As we head into the Victoria Day long weekend, many provincial jurisdictions in Canada have announced the loosening of restrictions imposed in response to the COVID-19 pandemic. It has been a rough ride, but through our collective resilience and adaptability, the curve has begun to flatten at home and in many places abroad. We are finally approaching the time where we can contemplate a return to a new normal.
Just yesterday, Treasury Board provided me, along with the presidents of the other federal public service bargaining agents, a glimpse of what that new normal might look like. The Employer assures us that they are committed to an approach that adheres to public health instructions and ensures that services are maintained while putting employee health and safety first. The planning assumption is that easing of restrictions will occur gradually and at different paces depending on geography, functions, physical environments, public infrastructure and individual employee circumstances. Employees whose work can be done remotely will be encouraged to continue to do so in accordance with flexible work provisions and relevant directives. Employees who meet the criteria for vulnerability as defined by public health agencies will be supported to continue remote work whenever possible.
Much as we welcome this overall approach, we are committed to holding the Employer accountable for specifics, including the development of clear criteria for obtaining medical clearance to work, safety of ventilations systems and shared workspaces, and the provision of masks and personal protective equipment where needed. We will work to ensure that they respect their Occupational Health and Safety obligations, including the requirement to work through OHS policy committees under the Canada Labour Code both in the NCR and at missions and regional offices.
I reinforced these concerns today at my meeting with GAC, which is in the process of preparing its own return to the workplace plan based on TBS’s broad guidance. PAFSO is working hard to ensuring that GAC’s planning takes the special concerns and needs of the Foreign Service into account.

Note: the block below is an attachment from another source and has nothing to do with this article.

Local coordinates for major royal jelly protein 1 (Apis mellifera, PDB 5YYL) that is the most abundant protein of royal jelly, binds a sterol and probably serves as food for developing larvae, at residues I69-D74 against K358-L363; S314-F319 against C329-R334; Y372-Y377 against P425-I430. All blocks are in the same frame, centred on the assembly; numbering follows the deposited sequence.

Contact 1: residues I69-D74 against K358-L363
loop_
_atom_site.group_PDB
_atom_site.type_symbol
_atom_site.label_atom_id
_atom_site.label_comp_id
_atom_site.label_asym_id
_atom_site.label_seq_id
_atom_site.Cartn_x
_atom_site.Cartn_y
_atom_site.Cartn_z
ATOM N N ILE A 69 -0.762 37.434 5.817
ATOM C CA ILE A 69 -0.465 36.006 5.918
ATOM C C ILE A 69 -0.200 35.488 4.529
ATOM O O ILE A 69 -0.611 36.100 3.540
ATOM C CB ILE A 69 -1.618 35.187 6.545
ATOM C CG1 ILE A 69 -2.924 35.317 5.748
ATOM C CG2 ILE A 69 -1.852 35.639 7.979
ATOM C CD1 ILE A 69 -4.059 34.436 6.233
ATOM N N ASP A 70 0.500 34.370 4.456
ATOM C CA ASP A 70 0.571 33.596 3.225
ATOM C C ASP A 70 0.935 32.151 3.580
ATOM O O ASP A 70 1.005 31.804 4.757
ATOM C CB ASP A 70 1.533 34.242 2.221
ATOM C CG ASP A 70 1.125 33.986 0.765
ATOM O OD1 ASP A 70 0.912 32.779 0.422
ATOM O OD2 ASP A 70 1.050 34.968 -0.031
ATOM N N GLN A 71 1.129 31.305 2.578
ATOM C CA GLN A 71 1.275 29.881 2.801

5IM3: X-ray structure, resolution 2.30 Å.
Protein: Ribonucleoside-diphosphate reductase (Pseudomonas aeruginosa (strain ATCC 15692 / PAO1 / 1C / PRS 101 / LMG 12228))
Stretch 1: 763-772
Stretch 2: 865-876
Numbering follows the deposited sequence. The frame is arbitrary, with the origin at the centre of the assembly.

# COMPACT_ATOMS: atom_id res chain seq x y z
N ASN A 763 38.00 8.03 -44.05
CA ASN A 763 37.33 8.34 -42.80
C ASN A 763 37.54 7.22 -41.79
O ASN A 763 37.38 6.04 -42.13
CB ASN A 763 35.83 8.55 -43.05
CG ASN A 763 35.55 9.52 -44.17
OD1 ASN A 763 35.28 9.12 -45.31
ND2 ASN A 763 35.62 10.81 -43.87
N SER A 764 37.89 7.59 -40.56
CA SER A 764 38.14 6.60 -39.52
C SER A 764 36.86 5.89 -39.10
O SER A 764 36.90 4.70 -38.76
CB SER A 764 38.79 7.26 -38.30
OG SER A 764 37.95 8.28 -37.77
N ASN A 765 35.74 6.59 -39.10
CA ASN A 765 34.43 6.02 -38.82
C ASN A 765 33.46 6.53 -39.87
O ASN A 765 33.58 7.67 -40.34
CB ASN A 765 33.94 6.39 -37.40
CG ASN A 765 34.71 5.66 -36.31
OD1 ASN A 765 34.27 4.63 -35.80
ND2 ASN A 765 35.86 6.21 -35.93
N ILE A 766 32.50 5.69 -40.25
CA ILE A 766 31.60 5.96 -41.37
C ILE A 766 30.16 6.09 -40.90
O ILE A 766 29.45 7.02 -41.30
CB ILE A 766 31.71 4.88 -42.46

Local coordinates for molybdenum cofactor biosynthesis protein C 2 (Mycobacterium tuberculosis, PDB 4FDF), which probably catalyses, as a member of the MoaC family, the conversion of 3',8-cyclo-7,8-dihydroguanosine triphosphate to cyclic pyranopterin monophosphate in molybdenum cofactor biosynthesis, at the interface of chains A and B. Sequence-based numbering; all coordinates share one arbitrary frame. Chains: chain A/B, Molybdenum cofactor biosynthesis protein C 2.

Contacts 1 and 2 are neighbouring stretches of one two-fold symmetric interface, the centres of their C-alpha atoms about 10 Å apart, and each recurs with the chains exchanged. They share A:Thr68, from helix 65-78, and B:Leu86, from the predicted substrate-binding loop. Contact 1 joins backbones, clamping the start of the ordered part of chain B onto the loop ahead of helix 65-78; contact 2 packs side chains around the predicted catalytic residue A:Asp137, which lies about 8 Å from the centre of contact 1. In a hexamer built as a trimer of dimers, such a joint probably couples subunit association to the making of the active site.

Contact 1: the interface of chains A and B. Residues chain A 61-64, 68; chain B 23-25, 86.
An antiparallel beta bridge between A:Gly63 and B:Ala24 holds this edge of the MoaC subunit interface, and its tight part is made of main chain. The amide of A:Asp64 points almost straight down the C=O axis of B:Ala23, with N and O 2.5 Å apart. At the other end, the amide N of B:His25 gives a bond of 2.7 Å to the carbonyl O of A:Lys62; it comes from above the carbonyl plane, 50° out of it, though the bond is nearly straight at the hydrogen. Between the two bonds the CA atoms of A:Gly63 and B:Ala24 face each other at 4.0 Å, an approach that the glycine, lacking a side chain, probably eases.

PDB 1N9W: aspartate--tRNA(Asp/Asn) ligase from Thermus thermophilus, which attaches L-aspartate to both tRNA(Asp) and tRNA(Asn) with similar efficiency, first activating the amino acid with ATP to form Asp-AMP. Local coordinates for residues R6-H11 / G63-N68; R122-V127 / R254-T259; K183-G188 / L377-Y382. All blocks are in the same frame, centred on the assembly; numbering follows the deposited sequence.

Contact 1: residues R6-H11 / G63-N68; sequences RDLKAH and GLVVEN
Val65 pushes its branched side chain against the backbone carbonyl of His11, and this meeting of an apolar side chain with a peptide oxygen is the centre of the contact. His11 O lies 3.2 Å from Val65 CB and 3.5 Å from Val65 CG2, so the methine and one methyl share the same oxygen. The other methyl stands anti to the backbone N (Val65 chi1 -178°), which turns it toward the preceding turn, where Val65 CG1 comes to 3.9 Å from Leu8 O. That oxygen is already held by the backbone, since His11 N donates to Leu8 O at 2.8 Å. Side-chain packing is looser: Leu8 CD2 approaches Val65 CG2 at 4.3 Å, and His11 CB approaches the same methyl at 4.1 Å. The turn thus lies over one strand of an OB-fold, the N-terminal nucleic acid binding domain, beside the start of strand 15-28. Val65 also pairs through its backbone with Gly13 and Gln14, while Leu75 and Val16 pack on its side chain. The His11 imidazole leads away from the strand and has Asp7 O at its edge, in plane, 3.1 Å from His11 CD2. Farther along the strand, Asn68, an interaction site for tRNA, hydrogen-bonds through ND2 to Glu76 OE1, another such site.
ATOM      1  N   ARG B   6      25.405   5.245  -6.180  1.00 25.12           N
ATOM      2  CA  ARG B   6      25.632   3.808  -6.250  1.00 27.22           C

We are also committed to obtaining as much clarity and certainty as possible as quickly as possible for members who have been most affected by the COVID-19 crisis, including those of you who have been repatriated under FSD64. The GAC headquarters assignment cycle is to be launched today, and while we understand that the lists will continue to change as decisions are made about extensions and other movements abroad, this should help at least some of you make some plans for your career futures.
On a non-COVID-19 note, I was extremely pleased with last Tuesday’s virtual PAFSO Breakfast. For a first of its kind, it was an undeniable success. Close to 100 of you joined in to hear Professor Jamey Essex speak about the continuing effects of the DFAIT-CIDA amalgamation. If you did not have a chance to participate in this lively discussion, you can watch a recording of the meeting here.
Our next breakfast, featuring me and Alexandre Leveque in our roles as GAC’s Co-Champions for Psychological Health, is planned for Tuesday June 9, and I look forward to being able to bring other interesting speakers to you in this form. If you have any suggestions for topics, please let us know by emailing firstname.lastname@example.org.
Though we are all working remotely, our office is always at your service. Feel free to contact executive director Kim Coles with your questions or concerns and she will put you in touch with one of our labour relations advisors. For any other questions or anything else you might need assistance with, do not hesitate to email email@example.com at any time. We will get back to you as soon as possible.
Until next week, take care of yourselves and each other.
All the best,